25 April 2011

what's in a name?

Originally published in Gilles Robert de Vaugondy, Atlas Paratif, universel et militaire, 1748/49

There have been some exciting things happening in the Nova Scotia Provincial Archives virtual collections lately!  And much to my glee, pleasure, and delight - a lot of those archives activities are about their maps. NSARM has digitized a new set of maps ranging from 1748 (such as the beauty above) to the early 1900's, right before the Halifax explosion.  When I was originally checking out these maps, I wanted to find the Halifax Harbour, Bedford Basin, or Dartmouth so I could locate myself on the map - seeking out the 'YOU ARE HERE' moment - except with a 200 year old guidemap.  This is how we orient ourselves, by finding where we are.  Even the word orient takes its origins from late Middle English modes of understanding place in relation to the sun, the word is adapted from the Latin term oriri - 'to rise'.  

I soon found that I couldn't immediately locate myself in many of these maps because the names for the places I call home at this moment have changed drastically over the past few centuries.  In the de Vaugondy map above, the area where Halifax and Dartmouth are situated is called the Baie de Chebouctou (and is fairly misformed).  The map locations are also spelled with French tendencies - lending to a few more vowels, which makes sense given that the map is titled L'Acadie.

Map by Mr. Bellin Ingenieur du Roy et de la Marine
1745, by Thomas Jefferys, after the 1744 original by Monsr. N. Bellin

1759, Dedicated to His Excellency Edw'd Cornwallis, Esq.

In translating maps from French to English, across places and eras, the subtleties of maps change greatly, but in some cases remain the same - such as the Sincembre Bank above, featured in all three maps above from the 1700's.  In looking at the three maps above, the 1745 map by Thomas Jefferys pays tribute to Monsieur N. Bellin (Engineer to the King of France) who had mapped the Acadian region before Jefferys, but had done so in French, which wasn't of much use to Brittish explorers who were not bilingual.  And so it was trend of the time to copy maps, often drafted by hand and then reproduced by the dozens or hundreds using engraving, etching, and stone lithography techniques.  In the Victorian era, families who were wealthy enough to collect, but not necessarily able to travel, often collected maps as a form of armchair traveling, experiencing a kind of international voyeurism through the interpretation of explorers and cartographers.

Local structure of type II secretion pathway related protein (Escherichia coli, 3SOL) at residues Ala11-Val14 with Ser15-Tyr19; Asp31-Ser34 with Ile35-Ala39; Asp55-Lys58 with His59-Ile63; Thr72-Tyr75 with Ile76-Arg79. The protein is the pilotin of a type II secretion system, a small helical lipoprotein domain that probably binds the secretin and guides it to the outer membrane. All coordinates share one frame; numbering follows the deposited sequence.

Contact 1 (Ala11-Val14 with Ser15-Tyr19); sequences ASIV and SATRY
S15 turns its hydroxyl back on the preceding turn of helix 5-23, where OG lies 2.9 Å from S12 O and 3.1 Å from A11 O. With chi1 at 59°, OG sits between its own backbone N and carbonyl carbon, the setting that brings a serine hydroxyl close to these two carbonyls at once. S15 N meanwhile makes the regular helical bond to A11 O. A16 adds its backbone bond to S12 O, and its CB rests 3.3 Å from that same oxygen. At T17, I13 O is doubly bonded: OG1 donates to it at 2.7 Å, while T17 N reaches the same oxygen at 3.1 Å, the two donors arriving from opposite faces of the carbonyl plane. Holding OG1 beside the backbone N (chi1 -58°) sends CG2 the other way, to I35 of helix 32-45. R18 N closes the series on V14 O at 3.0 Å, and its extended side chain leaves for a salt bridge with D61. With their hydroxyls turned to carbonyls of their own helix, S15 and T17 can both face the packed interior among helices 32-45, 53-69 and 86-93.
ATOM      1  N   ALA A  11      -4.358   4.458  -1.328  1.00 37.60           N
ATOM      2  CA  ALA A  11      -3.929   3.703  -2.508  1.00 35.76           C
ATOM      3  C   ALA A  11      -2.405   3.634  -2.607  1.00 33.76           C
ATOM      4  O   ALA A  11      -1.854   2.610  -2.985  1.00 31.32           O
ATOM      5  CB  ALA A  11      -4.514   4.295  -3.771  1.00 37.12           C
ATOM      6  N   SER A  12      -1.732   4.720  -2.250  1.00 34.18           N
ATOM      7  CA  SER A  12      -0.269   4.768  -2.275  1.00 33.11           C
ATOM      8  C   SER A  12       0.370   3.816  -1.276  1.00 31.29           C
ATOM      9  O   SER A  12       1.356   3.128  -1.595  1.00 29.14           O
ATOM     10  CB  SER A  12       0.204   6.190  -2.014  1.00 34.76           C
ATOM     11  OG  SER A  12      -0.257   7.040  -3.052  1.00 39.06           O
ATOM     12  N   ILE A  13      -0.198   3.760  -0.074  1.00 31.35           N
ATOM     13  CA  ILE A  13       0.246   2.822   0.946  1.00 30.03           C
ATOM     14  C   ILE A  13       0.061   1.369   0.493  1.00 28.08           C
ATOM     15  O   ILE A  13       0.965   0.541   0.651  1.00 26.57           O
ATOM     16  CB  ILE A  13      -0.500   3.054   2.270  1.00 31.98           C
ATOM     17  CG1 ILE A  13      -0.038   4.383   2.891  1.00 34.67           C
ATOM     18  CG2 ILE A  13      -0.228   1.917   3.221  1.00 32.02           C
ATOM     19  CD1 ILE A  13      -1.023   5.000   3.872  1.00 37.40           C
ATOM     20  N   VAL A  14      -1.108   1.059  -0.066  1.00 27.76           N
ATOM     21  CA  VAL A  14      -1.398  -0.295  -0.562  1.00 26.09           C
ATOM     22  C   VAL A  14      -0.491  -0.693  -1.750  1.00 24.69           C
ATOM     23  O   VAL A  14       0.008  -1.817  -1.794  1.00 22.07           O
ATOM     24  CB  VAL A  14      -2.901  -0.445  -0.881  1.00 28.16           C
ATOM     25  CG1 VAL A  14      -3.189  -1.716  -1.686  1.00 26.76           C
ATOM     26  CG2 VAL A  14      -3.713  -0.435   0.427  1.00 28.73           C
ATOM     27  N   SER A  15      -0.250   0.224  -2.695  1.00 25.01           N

1750, Cartographer: Moses Harris, printed for Thomas Jefferys in London

So how does this relate to Point Pleasant Park? -  you may ask... Well, how would you feel if Point Pleasant Park was named Sandwich Point Park?  Not quite the same enticing moniker is it?  The above detail is from a 1750 map drafted by Moses Harris in cooperation with Monsieur D'Anville (Geographer to the French King) who drafted the larger map of Nova Scotia inset in this map.  The titles of bays, places and islands in this map is truly fascinating: McNabs Island is labelled as Cornwallis Island, Halifax Harbour is named Harbour of Chebucto, the Bedford Basin is called Torrington Bay, there's even a place at the mouth of the Basin titled America Point.  While I know single trees in this style of mapping are used to describe large wooded areas, it's funny to see Point Pleasant Park depicted as home of precisely 27 trees!

1829 Map Detail of Halifax Township

1908 Map of Halifax Region, featuring granite quarries

As we enter into the 20th Century, maps of this region begin to take on familiar appearances; the Northwest Arm is no longer titled Sandwich River (as it was thought to be a large river about the width of the Thames - and as it's previous name suggests, sandwiched between Halifax mainland and the area titled Jollimore in the above map), and Point Pleasant Park is attributed with several of its historical features of the time, such at Steele Pond, Black Rock Point, and its Martello Tower.  It is also worth noting that at the time of this maps' publicationin 1908, Point Pleasant has become a park - no longer a military site or blanketed woods.

I hope you have a chance to check out the fabulous new collection of regional maps online with NSARM and have your own 'YOU ARE HERE' moment.  As I'm finessing the next set of research for my end-of-April project in the park I'll be sure to share juicy tidbits here!

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